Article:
Warren Buffett has been predicting for years that inflation was not going away as long as politicians are running the world. Predict anything long enough and sooner or later you are going to be right.
The flow of other countries’ money into the US bond market has sparked a dandy inflation in our real estate market, and has probably also helped with the equity bubble, and exogenous events. Simultaneously, this flow has generated solid proof that the FED can no longer control our long term interest rates.
Incredibly neither the FED nor anyone else makes any attempt to track the world money supply, presumably on the theory that since they cannot do any thing about it, ignorance is bliss. The situation is similar to the 30s in a way. The problem then was the money supply was contracting, thus turning a recession into a depression; unfortunately no one figured this out till Milton Friedman first measured the money supply in his book on monetary policy in the 1960’s.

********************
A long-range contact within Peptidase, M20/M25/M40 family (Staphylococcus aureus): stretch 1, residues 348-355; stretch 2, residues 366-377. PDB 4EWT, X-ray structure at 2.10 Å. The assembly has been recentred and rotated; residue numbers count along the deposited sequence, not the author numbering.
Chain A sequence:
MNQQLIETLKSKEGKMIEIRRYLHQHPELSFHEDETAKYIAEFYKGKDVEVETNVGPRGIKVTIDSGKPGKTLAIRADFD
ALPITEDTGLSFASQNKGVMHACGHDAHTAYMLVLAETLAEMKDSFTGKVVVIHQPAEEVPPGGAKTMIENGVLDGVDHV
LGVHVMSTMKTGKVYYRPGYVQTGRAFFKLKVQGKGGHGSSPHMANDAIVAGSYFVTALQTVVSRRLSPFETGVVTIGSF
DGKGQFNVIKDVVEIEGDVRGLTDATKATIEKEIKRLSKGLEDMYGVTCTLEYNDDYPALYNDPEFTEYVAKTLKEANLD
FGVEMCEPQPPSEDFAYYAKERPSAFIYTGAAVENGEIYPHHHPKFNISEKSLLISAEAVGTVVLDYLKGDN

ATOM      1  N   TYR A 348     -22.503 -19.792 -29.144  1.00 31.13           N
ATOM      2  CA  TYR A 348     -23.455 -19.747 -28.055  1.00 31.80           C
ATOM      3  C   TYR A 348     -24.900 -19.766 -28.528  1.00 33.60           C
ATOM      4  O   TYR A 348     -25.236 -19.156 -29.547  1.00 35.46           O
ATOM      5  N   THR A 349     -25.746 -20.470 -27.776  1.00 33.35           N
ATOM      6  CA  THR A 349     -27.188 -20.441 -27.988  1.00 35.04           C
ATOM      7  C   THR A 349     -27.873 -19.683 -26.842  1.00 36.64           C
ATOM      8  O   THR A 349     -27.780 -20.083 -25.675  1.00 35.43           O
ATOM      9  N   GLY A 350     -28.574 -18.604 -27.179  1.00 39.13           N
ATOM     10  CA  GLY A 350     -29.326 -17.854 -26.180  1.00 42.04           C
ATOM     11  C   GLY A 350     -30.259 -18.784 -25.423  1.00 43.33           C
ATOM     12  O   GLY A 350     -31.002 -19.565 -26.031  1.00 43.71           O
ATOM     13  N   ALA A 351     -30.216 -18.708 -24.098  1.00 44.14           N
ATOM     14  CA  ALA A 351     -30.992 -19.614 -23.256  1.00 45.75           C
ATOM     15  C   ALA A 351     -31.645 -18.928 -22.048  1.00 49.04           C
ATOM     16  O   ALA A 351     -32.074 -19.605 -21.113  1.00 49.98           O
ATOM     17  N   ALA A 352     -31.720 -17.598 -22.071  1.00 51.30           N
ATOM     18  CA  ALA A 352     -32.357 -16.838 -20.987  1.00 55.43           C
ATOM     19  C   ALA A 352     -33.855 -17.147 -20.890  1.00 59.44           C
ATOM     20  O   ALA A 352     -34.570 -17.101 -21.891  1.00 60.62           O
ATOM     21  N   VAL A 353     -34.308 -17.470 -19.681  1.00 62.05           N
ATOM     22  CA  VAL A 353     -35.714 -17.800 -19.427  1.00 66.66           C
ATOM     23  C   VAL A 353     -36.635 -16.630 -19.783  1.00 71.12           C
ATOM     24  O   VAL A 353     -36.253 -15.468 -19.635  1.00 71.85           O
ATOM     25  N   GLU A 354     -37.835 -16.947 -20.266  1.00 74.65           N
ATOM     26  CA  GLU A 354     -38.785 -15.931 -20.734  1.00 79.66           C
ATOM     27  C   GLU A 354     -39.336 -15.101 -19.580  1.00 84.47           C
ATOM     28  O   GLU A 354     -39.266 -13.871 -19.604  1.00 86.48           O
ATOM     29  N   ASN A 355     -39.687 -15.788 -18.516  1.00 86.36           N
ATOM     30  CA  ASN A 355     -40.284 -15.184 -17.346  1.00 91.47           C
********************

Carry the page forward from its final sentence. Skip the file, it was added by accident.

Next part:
So we are flying blind as usual. No matter how accurate or inaccurate the FED’s measure of inflation is. It does not matter. It can only measure what is going on today and there are always exogenous events. At the same time, money in circulation can build-up for years before inflation takes off.
In the 60s, LBJ set the stage for inflation with the escalation of the Vietnam War and the War on Poverty, but it was five years or more before inflation started to kick in earnest. If it returns, inflation will be slow in coming, and will probably not happen till long after Greenspan has said, “goodbye, goodbye”. Still, the possibility is real, and investors should watch for the signs.